Polymer swelling and disentanglement created using organic solvents can be used to diffuse fluorescent organic dyes into a polymer matrix. We report on our characterization of this process of submerging polymer plates and films into a bath of solvent with dissolved dye, aptly named: soak and dope. Optical clarity, penetrationlayer thickness, and dye concentration were measured versus soak time. Dye concentrations of up to 9x10-5 mol/cm3 were obtained with penetration-layer thickness ranging between 5 ?m to 800 ?m.
Effects of Fiber Orientation on Dielectric Strength
Daniel Lee Wilson, Christopher Randall Baker, May 2004
This paper explores the role fiber orientation of a reinforced plastic material plays in relation to a material’s dielectric properties. This study focuses on dielectric strength of glass-reinforced Polypropylene. This information will allow designers to realize the relative effect the orientation of fibers has on the dielectric properties of their choice material. The results will also aid in design of more robust electrical components.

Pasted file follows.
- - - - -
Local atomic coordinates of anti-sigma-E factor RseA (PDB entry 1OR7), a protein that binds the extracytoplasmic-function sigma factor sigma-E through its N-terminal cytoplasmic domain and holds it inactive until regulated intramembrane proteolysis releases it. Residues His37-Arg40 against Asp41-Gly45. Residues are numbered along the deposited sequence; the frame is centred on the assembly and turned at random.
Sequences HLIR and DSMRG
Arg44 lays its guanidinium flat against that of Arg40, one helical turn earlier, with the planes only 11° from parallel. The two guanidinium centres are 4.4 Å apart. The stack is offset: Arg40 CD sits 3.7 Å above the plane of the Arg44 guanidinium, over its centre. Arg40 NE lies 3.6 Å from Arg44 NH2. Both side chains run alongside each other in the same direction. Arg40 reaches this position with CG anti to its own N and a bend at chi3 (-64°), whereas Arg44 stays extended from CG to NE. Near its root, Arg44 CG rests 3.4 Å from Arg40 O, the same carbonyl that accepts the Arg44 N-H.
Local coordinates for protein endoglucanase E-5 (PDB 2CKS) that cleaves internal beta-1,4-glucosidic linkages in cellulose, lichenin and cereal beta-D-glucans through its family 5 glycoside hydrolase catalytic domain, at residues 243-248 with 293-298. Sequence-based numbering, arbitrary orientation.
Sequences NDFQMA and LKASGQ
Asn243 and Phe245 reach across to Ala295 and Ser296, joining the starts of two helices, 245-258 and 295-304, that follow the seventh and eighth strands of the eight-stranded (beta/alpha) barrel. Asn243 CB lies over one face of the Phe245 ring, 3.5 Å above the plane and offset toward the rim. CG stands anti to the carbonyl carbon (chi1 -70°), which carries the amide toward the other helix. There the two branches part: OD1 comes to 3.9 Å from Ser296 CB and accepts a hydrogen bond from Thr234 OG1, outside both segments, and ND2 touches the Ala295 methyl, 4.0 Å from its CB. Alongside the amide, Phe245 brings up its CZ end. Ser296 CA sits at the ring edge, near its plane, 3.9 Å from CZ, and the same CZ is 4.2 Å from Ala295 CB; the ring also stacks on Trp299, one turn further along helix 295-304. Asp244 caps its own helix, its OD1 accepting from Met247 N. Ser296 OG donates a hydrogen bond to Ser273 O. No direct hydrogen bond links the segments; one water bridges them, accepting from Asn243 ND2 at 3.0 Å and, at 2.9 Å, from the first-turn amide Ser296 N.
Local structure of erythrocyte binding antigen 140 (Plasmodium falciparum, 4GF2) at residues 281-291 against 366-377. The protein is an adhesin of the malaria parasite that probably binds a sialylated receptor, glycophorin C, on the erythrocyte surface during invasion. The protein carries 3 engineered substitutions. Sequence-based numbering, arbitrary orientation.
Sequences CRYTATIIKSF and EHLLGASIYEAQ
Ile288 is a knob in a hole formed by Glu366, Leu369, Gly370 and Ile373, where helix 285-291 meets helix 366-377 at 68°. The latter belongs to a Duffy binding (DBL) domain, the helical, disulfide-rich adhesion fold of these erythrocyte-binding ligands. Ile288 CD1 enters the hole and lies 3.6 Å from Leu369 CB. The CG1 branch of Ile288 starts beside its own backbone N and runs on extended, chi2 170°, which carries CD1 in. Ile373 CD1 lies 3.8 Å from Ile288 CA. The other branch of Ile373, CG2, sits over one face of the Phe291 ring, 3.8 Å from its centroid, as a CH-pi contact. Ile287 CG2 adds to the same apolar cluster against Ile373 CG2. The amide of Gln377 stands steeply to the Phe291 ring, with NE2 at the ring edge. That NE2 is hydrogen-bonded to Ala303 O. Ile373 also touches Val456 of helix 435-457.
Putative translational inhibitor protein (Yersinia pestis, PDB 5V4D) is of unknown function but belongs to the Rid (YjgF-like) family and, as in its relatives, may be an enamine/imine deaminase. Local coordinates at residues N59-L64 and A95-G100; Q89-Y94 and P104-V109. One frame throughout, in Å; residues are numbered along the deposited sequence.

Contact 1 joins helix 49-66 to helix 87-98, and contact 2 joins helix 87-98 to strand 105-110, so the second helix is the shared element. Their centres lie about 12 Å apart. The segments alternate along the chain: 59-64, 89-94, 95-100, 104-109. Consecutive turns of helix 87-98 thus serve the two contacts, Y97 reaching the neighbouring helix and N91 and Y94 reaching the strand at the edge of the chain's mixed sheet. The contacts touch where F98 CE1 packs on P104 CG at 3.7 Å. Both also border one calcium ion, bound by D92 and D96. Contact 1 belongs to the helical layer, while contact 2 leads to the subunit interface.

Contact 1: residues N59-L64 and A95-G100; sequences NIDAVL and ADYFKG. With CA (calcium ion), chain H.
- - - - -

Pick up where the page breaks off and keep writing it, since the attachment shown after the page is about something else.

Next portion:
Development of Monitoring Software for an Extrusion Process
Linda Caldwell, Steve Thompson, Gerry McNally, May 2004
This paper discusses the development of monitoring software to be used in a data acquisition system for a Killion KTS-100 extruder. Central to this computer-based system is LabVIEW software that is particularly good for data acquisition, analysis and data visualisation. Using LabVIEW, a graphical user interface was designed to facilitate the various operational requirements of the process. From here, the operator can set and observe the states of the many inputs and outputs of the system. The potential for such software to be developed to encompass additional functions will also be described.
Numerical Simulation of Two-Layer Film Coextrusion of Polymer Melts
C. Lin, C.L. Cox, A.A. Ogale, May 2004